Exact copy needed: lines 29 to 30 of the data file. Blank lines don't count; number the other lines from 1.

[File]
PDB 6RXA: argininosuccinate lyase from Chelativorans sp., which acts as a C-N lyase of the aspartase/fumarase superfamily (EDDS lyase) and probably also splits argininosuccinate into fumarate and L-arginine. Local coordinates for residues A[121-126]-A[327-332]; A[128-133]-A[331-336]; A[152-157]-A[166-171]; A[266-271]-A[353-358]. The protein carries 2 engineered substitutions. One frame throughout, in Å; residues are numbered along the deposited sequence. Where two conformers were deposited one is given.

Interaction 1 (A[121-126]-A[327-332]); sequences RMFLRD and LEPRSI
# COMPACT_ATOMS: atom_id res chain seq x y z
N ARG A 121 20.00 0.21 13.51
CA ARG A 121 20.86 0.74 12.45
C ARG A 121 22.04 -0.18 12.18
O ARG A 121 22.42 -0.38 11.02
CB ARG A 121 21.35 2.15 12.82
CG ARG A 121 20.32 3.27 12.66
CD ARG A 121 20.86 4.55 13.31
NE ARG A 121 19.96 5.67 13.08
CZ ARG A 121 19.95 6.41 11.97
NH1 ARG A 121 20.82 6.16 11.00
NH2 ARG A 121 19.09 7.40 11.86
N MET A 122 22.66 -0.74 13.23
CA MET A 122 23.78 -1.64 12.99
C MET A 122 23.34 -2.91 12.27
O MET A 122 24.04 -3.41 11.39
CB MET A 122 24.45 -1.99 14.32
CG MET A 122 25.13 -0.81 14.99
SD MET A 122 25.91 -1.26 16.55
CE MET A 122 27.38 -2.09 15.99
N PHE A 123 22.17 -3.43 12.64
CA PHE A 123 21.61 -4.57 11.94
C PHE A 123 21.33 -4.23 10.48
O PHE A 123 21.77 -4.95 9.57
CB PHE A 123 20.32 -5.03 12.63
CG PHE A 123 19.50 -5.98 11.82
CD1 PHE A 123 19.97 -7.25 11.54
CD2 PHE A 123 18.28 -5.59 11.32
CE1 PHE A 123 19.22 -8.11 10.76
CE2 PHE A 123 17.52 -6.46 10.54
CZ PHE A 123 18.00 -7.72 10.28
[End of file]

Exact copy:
CD1 PHE A 123 19.97 -7.25 11.54
CD2 PHE A 123 18.28 -5.59 11.32